*And sausage rolls

 

Containers

This is how I think of form. As a container. Specifically as a Tupperware box. It’s like we’ve got a narrative question, we’ve got our gesture, what are we going to put it in? The clearer and simpler the better.

A play about nostalgia in the container of a children’s party.

A play about being in year 7 in the container of a conference.

A play about competition in the container of a series of competitive games.

If the group are experienced and confident then you can find the container together. If it’s an inexperienced group who have never worked together before, it might help for you to give them the container early on so they have parameters to work in.

 

Name your process

I think this is good practice no matter what but I think it’s essential when making work with young people. If a young person doesn’t know why you’re asking them to do something, then there’s good chance they’re not going to do it. Sometimes this is the most difficult bit of the job. Sometimes, if I give the direction to try the scene again but this time do it as if you’re all slugs, then I just want you to do it as if you’re all slugs. I don’t know why, I don’t know how, but I need the slugs. But you’re not working with professional performers who have spent three years in drama school where you’re conditioned to take on any direction no matter how pointless or degrading. If you ask a young person to do the scene as a slug, then they’re probably going to want to know why. So know your process and be able to name it. Whether it’s giving the play a narrative question, finding the gesture of the play, choosing a container for the play or acting like a slug. Name it and explain it.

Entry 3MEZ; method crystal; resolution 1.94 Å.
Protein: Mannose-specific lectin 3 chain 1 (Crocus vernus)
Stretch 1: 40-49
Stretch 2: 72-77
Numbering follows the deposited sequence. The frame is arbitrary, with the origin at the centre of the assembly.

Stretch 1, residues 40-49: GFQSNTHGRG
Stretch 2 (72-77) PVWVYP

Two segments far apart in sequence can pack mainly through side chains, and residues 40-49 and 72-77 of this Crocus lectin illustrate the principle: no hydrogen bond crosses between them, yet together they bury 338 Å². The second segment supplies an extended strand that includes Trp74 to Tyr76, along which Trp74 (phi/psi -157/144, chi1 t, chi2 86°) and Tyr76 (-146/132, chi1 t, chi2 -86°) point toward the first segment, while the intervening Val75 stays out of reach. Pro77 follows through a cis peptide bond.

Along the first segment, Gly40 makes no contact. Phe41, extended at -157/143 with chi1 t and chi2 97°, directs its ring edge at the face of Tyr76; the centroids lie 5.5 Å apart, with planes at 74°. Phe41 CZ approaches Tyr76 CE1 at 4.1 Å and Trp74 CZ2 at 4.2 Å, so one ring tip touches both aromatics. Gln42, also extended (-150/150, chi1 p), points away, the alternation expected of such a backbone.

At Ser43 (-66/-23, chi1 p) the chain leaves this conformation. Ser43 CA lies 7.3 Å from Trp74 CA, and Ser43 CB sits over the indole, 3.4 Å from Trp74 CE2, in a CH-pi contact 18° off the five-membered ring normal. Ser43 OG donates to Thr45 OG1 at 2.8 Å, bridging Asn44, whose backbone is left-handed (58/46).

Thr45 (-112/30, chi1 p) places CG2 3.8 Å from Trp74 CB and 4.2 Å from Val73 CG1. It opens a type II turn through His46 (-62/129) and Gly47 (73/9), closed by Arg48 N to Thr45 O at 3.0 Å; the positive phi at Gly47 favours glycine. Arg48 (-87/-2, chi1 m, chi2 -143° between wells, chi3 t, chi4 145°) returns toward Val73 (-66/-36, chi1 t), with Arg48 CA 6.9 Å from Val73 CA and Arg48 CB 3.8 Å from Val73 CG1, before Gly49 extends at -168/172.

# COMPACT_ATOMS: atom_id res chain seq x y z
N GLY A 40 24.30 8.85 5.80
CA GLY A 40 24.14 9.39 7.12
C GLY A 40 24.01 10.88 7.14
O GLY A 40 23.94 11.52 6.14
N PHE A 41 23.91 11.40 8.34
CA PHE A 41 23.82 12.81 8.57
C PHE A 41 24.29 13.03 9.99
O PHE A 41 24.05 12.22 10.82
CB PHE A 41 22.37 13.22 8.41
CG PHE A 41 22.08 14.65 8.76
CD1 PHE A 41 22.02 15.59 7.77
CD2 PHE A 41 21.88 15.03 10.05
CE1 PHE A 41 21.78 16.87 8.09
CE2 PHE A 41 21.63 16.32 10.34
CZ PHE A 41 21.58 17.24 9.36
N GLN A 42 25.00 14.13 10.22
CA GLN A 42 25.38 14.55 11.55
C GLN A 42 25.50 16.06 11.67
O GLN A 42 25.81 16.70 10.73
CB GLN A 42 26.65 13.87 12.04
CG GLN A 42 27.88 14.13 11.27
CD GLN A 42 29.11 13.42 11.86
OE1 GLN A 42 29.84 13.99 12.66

EXERCISE

 

A PROCESS – “Source to Performance”

 

Again copyright Ned Glasier, sorry. The Company Three process always sits within the same framework. There are additional stages you can use but for me, the basics are:

 

source > research > development > rehearsal > performance

 

SOURCE – the source is your starting point for the play. It might be the housing crisis, nandos, a family of slugs, whatever. In this exercise, let’s say the source is “you”.  

 

RESEARCH – this is where we blow the source apart and learn as much as we can about it. Make sure everyone has something to write with. Start with getting everyone to write lists about themselves. For example:

 

5 things you can see from where you are

5 things you wish you could see

5 things you’ve done today

5 things you want to do in the future

 

 Move on to freewriting. Put two minutes on the clock and get everyone writing from the same sentence starters. For example:

 

  1. I am…..
  2. The world is….

 

Remind everyone to write as much as they can in two minutes. Write messily, spell badly, don’t waste your time with grammar. If you get stuck, write the sentence starter over and over until something else comes.

 

DEVELOPMENT – This is the crafty bit where you turn your research into art. We now have lists of stuff about you and a bunch of freewriting to work with. Get everyone to read through their work and highlight the three words and three sentences they find most interesting.

 

Write these on post it notes and stick them on the wall or put them in the chat box if you’re using zoom.